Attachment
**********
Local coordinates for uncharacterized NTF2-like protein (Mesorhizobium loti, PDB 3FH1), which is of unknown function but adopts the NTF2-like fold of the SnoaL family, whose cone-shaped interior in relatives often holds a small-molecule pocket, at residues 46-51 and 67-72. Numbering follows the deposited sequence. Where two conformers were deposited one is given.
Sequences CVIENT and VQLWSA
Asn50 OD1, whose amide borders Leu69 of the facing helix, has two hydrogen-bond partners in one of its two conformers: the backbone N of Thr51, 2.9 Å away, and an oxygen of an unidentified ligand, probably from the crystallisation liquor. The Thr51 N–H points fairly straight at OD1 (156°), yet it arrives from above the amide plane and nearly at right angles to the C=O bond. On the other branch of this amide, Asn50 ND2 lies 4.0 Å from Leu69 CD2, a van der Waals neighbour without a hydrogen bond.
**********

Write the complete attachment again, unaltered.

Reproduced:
Local coordinates for uncharacterized NTF2-like protein (Mesorhizobium loti, PDB 3FH1), which is of unknown function but adopts the NTF2-like fold of the SnoaL family, whose cone-shaped interior in relatives often holds a small-molecule pocket, at residues 46-51 and 67-72. Numbering follows the deposited sequence. Where two conformers were deposited one is given.
Sequences CVIENT and VQLWSA
Asn50 OD1, whose amide borders Leu69 of the facing helix, has two hydrogen-bond partners in one of its two conformers: the backbone N of Thr51, 2.9 Å away, and an oxygen of an unidentified ligand, probably from the crystallisation liquor. The Thr51 N–H points fairly straight at OD1 (156°), yet it arrives from above the amide plane and nearly at right angles to the C=O bond. On the other branch of this amide, Asn50 ND2 lies 4.0 Å from Leu69 CD2, a van der Waals neighbour without a hydrogen bond.